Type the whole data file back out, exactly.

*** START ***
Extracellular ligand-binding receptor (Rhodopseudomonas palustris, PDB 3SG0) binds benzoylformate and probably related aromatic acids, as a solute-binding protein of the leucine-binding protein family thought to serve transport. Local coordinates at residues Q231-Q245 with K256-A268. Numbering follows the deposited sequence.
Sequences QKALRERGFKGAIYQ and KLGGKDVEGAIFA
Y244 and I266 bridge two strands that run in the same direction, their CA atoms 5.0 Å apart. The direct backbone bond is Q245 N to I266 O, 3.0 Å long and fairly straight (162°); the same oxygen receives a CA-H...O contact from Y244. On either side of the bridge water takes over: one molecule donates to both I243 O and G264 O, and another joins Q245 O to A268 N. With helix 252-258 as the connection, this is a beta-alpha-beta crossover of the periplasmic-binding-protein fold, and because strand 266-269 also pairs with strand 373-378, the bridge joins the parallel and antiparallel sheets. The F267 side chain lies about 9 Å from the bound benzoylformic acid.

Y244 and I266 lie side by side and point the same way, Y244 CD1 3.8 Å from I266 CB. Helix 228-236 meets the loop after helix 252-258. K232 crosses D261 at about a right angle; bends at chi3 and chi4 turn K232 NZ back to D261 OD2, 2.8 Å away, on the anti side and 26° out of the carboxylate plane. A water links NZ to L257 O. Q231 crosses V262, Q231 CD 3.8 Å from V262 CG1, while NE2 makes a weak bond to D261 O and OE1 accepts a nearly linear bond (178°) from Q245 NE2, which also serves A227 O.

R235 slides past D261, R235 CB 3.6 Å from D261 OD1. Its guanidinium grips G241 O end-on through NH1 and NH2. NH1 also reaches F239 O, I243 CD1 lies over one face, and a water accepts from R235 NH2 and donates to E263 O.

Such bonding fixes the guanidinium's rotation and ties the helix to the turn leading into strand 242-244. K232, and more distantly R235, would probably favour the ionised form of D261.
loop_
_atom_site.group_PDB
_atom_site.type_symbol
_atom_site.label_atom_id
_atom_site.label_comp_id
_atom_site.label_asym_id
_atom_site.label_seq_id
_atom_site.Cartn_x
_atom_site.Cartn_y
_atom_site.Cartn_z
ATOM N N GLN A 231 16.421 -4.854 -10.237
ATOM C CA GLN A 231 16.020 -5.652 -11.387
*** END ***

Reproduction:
Extracellular ligand-binding receptor (Rhodopseudomonas palustris, PDB 3SG0) binds benzoylformate and probably related aromatic acids, as a solute-binding protein of the leucine-binding protein family thought to serve transport. Local coordinates at residues Q231-Q245 with K256-A268. Numbering follows the deposited sequence.
Sequences QKALRERGFKGAIYQ and KLGGKDVEGAIFA
Y244 and I266 bridge two strands that run in the same direction, their CA atoms 5.0 Å apart. The direct backbone bond is Q245 N to I266 O, 3.0 Å long and fairly straight (162°); the same oxygen receives a CA-H...O contact from Y244. On either side of the bridge water takes over: one molecule donates to both I243 O and G264 O, and another joins Q245 O to A268 N. With helix 252-258 as the connection, this is a beta-alpha-beta crossover of the periplasmic-binding-protein fold, and because strand 266-269 also pairs with strand 373-378, the bridge joins the parallel and antiparallel sheets. The F267 side chain lies about 9 Å from the bound benzoylformic acid.

Y244 and I266 lie side by side and point the same way, Y244 CD1 3.8 Å from I266 CB. Helix 228-236 meets the loop after helix 252-258. K232 crosses D261 at about a right angle; bends at chi3 and chi4 turn K232 NZ back to D261 OD2, 2.8 Å away, on the anti side and 26° out of the carboxylate plane. A water links NZ to L257 O. Q231 crosses V262, Q231 CD 3.8 Å from V262 CG1, while NE2 makes a weak bond to D261 O and OE1 accepts a nearly linear bond (178°) from Q245 NE2, which also serves A227 O.

R235 slides past D261, R235 CB 3.6 Å from D261 OD1. Its guanidinium grips G241 O end-on through NH1 and NH2. NH1 also reaches F239 O, I243 CD1 lies over one face, and a water accepts from R235 NH2 and donates to E263 O.

Such bonding fixes the guanidinium's rotation and ties the helix to the turn leading into strand 242-244. K232, and more distantly R235, would probably favour the ionised form of D261.
loop_
_atom_site.group_PDB
_atom_site.type_symbol
_atom_site.label_atom_id
_atom_site.label_comp_id
_atom_site.label_asym_id
_atom_site.label_seq_id
_atom_site.Cartn_x
_atom_site.Cartn_y
_atom_site.Cartn_z
ATOM N N GLN A 231 16.421 -4.854 -10.237
ATOM C CA GLN A 231 16.020 -5.652 -11.387